by Moritz Eggert

Transcript of our podcast from 04 Feb 2007

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"Hexwar" (www.hexwar.com) is a semi-commercial endeavour that allows players to play classic hex-and-counter wargames via email. I say "semi-commercial" because although there is a fee to pay it is clear that this is mainly a labour of love, and the money is put to use to pay for bandwidth and programming instead of making loads of money for the owners.

First a little history lesson.

SPI was the most prolific producer of wargames, and their magazine Strategy and Tactics (which still exists today, now published by Decision Games) published a historical simulation every month. The early designs by SPI were the ones that we would call classic now - very accessible, "light" wargames, which were very close in playing style and also playing time to traditional abstract games like chess. These games used similar rules sets for several games covering the same period, which was a new idea at the time, and enabled gamers to quickly grasp the concepts and try them again and again out in so-called scenarios.

Everybody remembers these games being played virtually everywhere - In my early gaming days there were a couple of guys obsessed with Chickamauga for example - and these memories are coupled with a certain innocence, because this was before the arrival of the monster game period, which blew up the designs with increasingly complicated and unplayable rules.

But these games seemed to have vanished forever, damned to spend the rest of their existence in dusty flea-market bins. Until now that is...

Hexwar is a grognard's dream come true (and who of us isn't a little grognard deep at heart, even if we're Eurogamers like me?). Run by an entrepreneur couple (Keith and Carola) and old time and new SPI fans from Britain (with special license to use the old game designs by current SPI license holder Decision Games) Hexwar tries to bring the old classic games to the computer age, with the simple concept to make them available for easy online play via the HexWarLauncher, a small utility program that runs on all types of computers.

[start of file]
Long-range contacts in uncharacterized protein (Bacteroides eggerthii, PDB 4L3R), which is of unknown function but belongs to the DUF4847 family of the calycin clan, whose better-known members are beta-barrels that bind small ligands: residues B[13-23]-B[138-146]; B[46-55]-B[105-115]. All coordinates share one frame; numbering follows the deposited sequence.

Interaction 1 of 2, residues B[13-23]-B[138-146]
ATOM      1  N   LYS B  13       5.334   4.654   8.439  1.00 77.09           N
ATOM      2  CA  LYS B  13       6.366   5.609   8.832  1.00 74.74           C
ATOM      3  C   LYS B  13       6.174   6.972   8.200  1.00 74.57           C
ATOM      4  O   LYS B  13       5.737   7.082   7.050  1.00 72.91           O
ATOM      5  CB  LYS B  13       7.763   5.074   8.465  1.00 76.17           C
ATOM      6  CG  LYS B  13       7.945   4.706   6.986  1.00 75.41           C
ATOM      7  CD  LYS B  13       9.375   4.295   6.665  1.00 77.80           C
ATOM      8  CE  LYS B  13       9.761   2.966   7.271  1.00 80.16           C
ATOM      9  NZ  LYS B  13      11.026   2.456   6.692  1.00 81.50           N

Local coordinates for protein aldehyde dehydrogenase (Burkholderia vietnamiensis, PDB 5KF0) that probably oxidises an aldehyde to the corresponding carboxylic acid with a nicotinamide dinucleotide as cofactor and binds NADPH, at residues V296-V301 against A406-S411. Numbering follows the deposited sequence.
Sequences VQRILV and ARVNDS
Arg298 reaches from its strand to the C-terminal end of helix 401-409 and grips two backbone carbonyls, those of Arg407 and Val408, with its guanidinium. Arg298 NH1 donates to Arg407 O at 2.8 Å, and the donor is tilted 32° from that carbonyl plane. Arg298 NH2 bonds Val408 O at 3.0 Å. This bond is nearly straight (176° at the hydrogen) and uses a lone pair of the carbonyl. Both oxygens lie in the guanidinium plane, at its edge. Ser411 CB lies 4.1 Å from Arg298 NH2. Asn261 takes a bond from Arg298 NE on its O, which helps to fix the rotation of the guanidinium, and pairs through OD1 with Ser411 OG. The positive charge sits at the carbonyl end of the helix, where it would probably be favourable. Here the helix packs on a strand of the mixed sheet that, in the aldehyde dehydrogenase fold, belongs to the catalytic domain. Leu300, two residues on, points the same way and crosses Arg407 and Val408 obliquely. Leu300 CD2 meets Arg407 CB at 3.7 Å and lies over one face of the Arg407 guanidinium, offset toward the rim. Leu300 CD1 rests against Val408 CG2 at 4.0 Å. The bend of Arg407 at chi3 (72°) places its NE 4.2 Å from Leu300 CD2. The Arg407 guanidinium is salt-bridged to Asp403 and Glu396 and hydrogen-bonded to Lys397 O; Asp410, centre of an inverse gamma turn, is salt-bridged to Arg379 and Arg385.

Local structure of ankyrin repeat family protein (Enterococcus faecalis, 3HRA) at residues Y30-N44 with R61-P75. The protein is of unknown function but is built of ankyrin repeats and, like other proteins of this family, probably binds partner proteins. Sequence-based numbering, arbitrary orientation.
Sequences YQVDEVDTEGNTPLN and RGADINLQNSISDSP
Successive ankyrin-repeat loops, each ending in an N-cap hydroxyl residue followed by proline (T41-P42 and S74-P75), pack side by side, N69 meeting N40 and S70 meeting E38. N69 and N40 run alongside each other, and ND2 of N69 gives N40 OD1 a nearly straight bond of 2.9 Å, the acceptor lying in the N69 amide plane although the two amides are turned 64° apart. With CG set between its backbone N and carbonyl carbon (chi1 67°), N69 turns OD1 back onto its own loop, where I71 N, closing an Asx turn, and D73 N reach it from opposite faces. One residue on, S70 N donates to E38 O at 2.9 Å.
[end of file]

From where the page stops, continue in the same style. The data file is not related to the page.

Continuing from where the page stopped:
The praise for Hexwar has already been great, and deservedly so. I discovered their service through an ad on consimworld and proceeded to play their free intro game, Napoleon at Waterloo (which SPI also used to distribute free to get people into the hobby).

To use Hexwar you have to first download the GameLauncher (which is free). For each game that you are interested in playing there is a separate small download, so you don't have to download huge amounts of data at once. These game subprograms mostly contain the graphics and special rules for the different games; the rest is handled by the basic interface.

Play is strictly by email - every time you start the Hexwar launcher it checks the server of Hexwar if your opponents have done their turns and if they have all these turns are downloaded at once immediately in a few seconds, ready for you to play whenever you want.

I myself have always 10-20 games on the go, and as doing a turn mostly only takes 1-5 minutes it is easy to always have an interesting game going on. If you are a fan of these old wargames but never find time nowadays to play them in one go, Hexwar will be the perfect vitalizer for you. Finding opponents is very easy, as the database of players is constantly growing, and challenging or being challenged is very easy, so starting a game can be a matter of seconds if you wish.

The GameLauncher enforces the rules by the way, this is not a utility like Vassal or Cyberboard which simply tracks pieces on a board, no - here the computer actually knows the rules, shows you where the pieces can move, does the combat resolution for you, etc.

Now to the games themselves, which are constantly expanded and new series added. Currently there are games from the

Napoleonic Period (one rule set):

Napoleon at Waterloo, Marengo, Wagram, Battle of Nations, La Belle Alliance, Ligny, Quatre Bras, Wavre.
Right now the team is working on the campaign game "Napoleon's Last Battles" which will be awesome, I think.

2nd World War (one similar rule set)

Africa Campaign: Cauldron, Crusader, Supercharge

European Theater: Arnhem, Bastogne, Kursk 1943, Moskow Campaign, Turning Point: The Battle of Stalingrad

South Pacific Theater: Saipan, Bloody Ridge

American Civil War (varying systems):

Chippewa, The Thames, Shiloh, First Bull Run, Second Bull Run, Chickamauga, Cemetery Hill, Fredericksburg, Marye's Height

The website is only mildly competitive at the moment - although there are rankings for each game these are of little interest, and there is no "overall best players" feature yet. I have found the message system to be a little limited, usually there will be no or only very short messages during games - it would be nice to comment on single actions to have more of a face-to-face feeling. What is especially nice is that the players I have encountered so far seem to take things pretty easy -most enjoy playing the games and experiencing interesting developments more than winning or losing, and this makes for a very friendly and welcoming general spirit.

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2007, Westpark Gamers